The past 15 months have been difficult for our state, our country and our world. Many people tragically lost their lives, tensions flared and we all had to adapt to a new normal marked by virtual and remote interactions with other people and physical separation from friends, classmates and co-workers. The long-term damage caused by these 15 months physically, financially, mentally and politically remains to be seen as we open back up and return to normal.
This return to normalcy is only possible because of one thing: the vaccine. The COVID-19 vaccine protects people from getting sick and spreading the virus. It is the reason why the spread of COVID has declined sharply in recent months and it is why mask mandates and other mitigation protocols are being rescinded. We are almost at the end of the tunnel. It is nearly morning. But in order for us to get there, more South Carolinians need to get vaccinated.
According to DHEC, only half of South Carolina residents have received the first dose of the vaccine and only 43.4% are fully vaccinated. That is five percentage points below the national figure, and is why our state ranks near the bottom of adults vaccinated, compared to the rest of the country. It is the reason why Vice President Kamala Harris visited our state last month to spread the word about the importance of getting vaccinated. I applaud her for coming here and I hope it will inspire more South Carolinians to take the vaccine.
The truth is this: COVID-19 will continue to spread if not enough people are vaccinated. Until a large percentage of the population is vaccinated and immune, there will be plenty of hosts for the virus to contaminate. This prevents us from putting the pandemic in the rearview mirror. Getting the vaccine will help our community and prevent the spread of COVID-19.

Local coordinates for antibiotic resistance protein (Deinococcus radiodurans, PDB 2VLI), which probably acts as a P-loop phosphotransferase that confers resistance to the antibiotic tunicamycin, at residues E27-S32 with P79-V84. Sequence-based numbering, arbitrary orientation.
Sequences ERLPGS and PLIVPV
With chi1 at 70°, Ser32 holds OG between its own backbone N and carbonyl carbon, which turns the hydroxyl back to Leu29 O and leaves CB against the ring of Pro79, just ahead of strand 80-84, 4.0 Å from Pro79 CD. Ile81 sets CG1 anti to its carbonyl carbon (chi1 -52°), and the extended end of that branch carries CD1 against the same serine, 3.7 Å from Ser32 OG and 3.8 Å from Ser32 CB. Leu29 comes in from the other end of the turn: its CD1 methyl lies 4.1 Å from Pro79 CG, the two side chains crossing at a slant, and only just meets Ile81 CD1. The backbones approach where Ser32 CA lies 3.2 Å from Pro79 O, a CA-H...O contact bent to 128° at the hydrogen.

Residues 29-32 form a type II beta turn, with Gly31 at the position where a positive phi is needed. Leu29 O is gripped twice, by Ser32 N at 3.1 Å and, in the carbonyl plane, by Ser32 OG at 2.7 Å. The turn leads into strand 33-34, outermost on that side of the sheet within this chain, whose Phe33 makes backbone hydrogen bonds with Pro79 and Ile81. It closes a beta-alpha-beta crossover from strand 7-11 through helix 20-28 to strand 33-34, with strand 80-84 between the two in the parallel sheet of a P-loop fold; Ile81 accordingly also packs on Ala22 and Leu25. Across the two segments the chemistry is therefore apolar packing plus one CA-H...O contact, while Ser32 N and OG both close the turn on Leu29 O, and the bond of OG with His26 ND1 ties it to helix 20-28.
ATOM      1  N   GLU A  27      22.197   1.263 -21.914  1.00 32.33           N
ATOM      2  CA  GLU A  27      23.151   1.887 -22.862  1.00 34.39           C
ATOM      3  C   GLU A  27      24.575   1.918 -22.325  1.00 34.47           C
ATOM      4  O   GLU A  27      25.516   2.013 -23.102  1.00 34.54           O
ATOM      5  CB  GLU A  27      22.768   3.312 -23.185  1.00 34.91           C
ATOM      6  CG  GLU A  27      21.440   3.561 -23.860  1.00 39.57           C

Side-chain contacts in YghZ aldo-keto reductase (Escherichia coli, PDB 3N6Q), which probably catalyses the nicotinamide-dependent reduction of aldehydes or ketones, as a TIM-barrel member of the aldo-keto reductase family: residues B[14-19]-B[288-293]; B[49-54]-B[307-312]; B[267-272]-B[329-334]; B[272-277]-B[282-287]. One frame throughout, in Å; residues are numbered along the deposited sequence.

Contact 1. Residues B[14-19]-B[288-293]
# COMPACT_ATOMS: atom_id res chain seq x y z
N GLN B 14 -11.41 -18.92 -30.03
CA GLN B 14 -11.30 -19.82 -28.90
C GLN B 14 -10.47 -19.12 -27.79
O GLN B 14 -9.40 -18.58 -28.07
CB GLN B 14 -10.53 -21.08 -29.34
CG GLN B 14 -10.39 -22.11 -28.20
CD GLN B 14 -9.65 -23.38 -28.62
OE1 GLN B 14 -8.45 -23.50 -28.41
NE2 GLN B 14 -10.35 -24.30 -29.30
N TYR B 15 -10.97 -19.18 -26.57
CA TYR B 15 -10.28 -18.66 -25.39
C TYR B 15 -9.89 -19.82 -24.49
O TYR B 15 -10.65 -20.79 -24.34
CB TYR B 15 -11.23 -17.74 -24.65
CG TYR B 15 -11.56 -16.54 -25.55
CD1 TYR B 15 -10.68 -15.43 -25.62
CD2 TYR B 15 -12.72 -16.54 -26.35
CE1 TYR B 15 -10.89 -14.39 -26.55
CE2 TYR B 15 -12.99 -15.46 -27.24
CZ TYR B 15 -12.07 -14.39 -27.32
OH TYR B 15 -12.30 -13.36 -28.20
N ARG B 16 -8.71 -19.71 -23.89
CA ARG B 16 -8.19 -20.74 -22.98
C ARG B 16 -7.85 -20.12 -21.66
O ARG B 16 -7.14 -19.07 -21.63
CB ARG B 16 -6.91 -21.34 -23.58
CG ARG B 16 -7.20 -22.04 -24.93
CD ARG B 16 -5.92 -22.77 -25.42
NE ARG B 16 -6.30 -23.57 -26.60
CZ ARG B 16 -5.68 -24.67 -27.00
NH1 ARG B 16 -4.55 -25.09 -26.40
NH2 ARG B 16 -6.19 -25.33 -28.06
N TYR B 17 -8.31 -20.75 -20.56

For people of color, the vaccine is crucial because the virus has disproportionately affected our communities. Black and brown Americans have been getting severely ill and dying from COVID-19 at a greater rate than the rest of the population. This is due, in part, to of a lack of access to health care and a higher rate of chronic health conditions within our community. The vaccine is vital, and it has been and will continue to save lives.
I know many of you are hesitant to receive the vaccine. You do not trust it and you doubt its safety. You want to protect your children and you do not want to get sick. You want this pandemic to go away so that life can return to normal again. I understand that. You have received conflicting and sometimes contradictory information from the news, the things you see on Facebook, and the stuff you hear from elected leaders and public figures. It is confusing. But here are the facts: the vaccine is safe, and it is the key to stopping the spread of COVID-19. I ask that you consider stepping up and taking the vaccine, not just for yourself, but for your community. It is the right thing to do.
Chardale Murray, of Hollywood, represents parts of Charleston and Colleton counties in District 116 in the South Carolina House of Representatives.